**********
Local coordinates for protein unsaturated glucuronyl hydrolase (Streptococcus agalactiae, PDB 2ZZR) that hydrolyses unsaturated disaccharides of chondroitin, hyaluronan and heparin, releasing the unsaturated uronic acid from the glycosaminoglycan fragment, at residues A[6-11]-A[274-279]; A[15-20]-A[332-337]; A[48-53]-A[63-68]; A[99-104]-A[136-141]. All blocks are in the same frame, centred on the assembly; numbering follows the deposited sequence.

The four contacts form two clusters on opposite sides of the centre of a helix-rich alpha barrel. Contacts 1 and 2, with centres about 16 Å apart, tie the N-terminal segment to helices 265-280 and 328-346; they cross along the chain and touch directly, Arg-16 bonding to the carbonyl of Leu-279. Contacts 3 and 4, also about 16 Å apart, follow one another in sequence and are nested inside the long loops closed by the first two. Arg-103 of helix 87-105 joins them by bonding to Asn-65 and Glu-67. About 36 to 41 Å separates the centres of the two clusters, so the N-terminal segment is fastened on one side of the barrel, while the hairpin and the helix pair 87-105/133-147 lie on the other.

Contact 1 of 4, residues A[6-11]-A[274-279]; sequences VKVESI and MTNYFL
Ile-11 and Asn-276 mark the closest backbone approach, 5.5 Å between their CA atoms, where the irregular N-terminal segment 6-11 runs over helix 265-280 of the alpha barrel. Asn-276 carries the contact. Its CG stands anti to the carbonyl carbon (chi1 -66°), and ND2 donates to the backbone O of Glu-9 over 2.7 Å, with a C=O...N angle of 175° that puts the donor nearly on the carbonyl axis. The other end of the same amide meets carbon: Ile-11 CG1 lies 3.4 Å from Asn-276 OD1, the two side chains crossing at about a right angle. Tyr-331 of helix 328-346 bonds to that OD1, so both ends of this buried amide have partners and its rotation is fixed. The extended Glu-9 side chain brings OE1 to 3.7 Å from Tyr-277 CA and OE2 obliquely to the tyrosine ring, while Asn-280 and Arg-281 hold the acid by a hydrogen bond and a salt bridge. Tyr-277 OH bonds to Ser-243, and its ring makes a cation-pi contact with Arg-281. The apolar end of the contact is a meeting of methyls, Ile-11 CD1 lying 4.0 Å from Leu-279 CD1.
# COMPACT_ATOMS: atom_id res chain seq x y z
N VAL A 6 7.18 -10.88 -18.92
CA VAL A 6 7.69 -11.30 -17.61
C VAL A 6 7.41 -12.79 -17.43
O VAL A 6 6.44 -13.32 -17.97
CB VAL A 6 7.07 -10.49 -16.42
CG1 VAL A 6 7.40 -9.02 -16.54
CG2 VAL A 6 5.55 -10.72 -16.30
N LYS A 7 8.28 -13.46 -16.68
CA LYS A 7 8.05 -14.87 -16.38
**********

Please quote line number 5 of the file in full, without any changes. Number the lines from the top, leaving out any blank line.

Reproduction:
# COMPACT_ATOMS: atom_id res chain seq x y z